I will check back in once the tank temp. is stabilized and let all of you know how much difference a heated tank makes.

One more question.... say down the road this generator gives out on us, and I'm sure it will one day.... how good are diesel generators? Our van runs off diesel and it would be nice to have 1 fuel source. We could add the diesel generator and a second fuel tank/pump if need be then just fill as needed. Are they as quiet as propane? As efficient and clean burning? Thanks.... Later!

 
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12-05-09, 08:49 AM   #24  
A diesel engine is noisier and not as clean burning as a gas one.
The emissions can be on par with gas but the odor is best described as stinky.
However, diesel can be much more economical and more durable than a gas engine.

You would need to look at a diesel gen in the size you need to see if its size and noise would suit.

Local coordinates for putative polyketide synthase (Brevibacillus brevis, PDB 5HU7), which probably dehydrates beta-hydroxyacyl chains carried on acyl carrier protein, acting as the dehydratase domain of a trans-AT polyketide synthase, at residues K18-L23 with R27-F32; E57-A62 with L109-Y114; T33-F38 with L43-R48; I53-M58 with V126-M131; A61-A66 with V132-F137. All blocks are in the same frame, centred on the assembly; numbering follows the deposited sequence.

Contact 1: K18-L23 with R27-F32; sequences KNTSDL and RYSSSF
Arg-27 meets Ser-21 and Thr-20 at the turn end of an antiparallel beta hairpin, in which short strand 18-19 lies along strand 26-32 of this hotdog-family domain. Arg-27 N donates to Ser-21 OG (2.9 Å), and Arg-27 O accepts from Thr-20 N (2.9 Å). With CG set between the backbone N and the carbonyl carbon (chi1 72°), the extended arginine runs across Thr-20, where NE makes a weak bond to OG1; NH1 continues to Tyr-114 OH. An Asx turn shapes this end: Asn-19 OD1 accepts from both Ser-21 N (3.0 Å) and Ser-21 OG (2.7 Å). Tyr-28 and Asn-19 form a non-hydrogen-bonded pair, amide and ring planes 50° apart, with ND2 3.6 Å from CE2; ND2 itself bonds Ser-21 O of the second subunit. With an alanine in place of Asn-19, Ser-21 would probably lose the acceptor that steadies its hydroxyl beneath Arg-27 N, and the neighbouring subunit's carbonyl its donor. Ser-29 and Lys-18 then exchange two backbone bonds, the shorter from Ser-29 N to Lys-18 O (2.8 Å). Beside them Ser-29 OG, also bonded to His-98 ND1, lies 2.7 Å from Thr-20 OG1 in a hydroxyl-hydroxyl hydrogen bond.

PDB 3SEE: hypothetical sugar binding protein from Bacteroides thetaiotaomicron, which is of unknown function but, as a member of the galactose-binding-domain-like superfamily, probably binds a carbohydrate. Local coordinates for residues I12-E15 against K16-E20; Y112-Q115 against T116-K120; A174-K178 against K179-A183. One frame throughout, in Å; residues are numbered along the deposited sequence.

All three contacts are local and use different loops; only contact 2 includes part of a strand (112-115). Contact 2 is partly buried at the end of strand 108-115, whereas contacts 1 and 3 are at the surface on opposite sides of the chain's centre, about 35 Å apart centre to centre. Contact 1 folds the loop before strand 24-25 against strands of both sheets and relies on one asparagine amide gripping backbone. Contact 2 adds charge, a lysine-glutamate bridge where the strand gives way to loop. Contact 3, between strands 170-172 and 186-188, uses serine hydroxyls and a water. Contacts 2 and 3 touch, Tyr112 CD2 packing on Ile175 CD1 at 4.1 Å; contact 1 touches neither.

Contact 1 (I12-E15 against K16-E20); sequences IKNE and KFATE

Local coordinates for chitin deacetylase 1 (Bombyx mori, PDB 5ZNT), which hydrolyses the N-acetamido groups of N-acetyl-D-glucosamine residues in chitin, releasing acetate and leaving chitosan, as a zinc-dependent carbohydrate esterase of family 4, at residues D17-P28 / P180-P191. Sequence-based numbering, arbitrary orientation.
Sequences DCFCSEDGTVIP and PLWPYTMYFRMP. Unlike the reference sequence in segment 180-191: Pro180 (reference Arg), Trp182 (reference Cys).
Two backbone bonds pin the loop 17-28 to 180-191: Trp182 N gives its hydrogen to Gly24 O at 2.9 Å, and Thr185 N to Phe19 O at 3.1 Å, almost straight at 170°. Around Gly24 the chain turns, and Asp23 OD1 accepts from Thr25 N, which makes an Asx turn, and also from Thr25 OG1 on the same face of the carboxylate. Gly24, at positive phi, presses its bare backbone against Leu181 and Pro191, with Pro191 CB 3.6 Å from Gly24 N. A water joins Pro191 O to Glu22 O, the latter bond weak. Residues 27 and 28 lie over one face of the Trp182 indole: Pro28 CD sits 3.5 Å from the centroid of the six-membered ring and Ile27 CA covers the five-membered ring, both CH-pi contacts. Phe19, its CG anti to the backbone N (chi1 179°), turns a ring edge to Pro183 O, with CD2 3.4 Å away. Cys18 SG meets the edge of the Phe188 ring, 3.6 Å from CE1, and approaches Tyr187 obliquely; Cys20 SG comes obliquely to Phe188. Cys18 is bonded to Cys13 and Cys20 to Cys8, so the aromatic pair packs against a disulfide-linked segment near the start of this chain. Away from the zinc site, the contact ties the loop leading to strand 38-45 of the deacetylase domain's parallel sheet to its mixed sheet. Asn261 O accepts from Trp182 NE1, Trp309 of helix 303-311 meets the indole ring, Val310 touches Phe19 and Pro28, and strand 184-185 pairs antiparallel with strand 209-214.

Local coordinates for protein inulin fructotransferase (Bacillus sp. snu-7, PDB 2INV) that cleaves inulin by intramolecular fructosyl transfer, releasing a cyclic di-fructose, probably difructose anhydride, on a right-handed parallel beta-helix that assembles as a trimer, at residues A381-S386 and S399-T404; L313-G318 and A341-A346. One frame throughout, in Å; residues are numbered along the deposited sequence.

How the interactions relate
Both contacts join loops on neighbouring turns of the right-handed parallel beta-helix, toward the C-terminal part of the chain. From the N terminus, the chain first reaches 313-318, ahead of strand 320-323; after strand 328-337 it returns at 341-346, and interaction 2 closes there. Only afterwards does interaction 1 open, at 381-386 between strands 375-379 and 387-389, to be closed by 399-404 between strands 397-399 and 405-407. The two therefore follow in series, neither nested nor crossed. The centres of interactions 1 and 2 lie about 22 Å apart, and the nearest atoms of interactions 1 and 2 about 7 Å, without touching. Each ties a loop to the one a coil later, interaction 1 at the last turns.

There are some out now that advertise as being quiet but again you would have to look at them.


GregH.........HVAC/R Tech

 
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12-15-09, 11:37 AM   #25  
Well the PowerBlanket came in and is installed and it helps keep the tank warm to enhance vaporization. Still lacking efficiency and now I'm wondering if something is faulty with the regulator causing the lack of fuel efficiency which could've been causing the tank to freeze over like that so badly. Any thoughts? Thanks in advance.

 
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12-15-09, 04:36 PM   #26  
What exactly is the pressure on the line with various appliances running.

Without checking this there really is no point guessing.
A regulator does a specific job and a manometer or pressure gauge is the tool to check it.

The power blanket is a fix for some circumstances but it has limitations.
Your tank only has the ability to vaporize so much liquid and the blanket will only enhance the evaporation according to the wattage of the blanket.